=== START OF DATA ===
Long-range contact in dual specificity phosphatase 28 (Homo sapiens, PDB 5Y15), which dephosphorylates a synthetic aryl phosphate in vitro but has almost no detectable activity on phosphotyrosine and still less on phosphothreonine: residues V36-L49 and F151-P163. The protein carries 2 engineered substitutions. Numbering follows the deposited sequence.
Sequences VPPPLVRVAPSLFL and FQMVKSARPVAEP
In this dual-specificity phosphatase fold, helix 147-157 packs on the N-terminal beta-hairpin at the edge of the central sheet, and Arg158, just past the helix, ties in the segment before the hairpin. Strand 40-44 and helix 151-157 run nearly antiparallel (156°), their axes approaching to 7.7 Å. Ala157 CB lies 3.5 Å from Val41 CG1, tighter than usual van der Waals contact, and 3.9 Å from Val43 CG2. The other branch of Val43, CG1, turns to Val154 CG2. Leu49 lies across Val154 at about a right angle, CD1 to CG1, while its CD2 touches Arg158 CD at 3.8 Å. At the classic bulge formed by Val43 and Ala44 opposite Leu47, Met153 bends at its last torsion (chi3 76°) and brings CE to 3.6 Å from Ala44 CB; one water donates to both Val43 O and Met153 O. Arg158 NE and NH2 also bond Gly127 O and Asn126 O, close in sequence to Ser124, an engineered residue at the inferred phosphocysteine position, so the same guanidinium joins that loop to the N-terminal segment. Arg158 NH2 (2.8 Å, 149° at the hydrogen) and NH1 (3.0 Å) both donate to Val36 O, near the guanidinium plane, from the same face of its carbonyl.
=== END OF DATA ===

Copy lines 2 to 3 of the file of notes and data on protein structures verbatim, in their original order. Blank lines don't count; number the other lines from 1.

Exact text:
Sequences VPPPLVRVAPSLFL and FQMVKSARPVAEP
In this dual-specificity phosphatase fold, helix 147-157 packs on the N-terminal beta-hairpin at the edge of the central sheet, and Arg158, just past the helix, ties in the segment before the hairpin. Strand 40-44 and helix 151-157 run nearly antiparallel (156°), their axes approaching to 7.7 Å. Ala157 CB lies 3.5 Å from Val41 CG1, tighter than usual van der Waals contact, and 3.9 Å from Val43 CG2. The other branch of Val43, CG1, turns to Val154 CG2. Leu49 lies across Val154 at about a right angle, CD1 to CG1, while its CD2 touches Arg158 CD at 3.8 Å. At the classic bulge formed by Val43 and Ala44 opposite Leu47, Met153 bends at its last torsion (chi3 76°) and brings CE to 3.6 Å from Ala44 CB; one water donates to both Val43 O and Met153 O. Arg158 NE and NH2 also bond Gly127 O and Asn126 O, close in sequence to Ser124, an engineered residue at the inferred phosphocysteine position, so the same guanidinium joins that loop to the N-terminal segment. Arg158 NH2 (2.8 Å, 149° at the hydrogen) and NH1 (3.0 Å) both donate to Val36 O, near the guanidinium plane, from the same face of its carbonyl.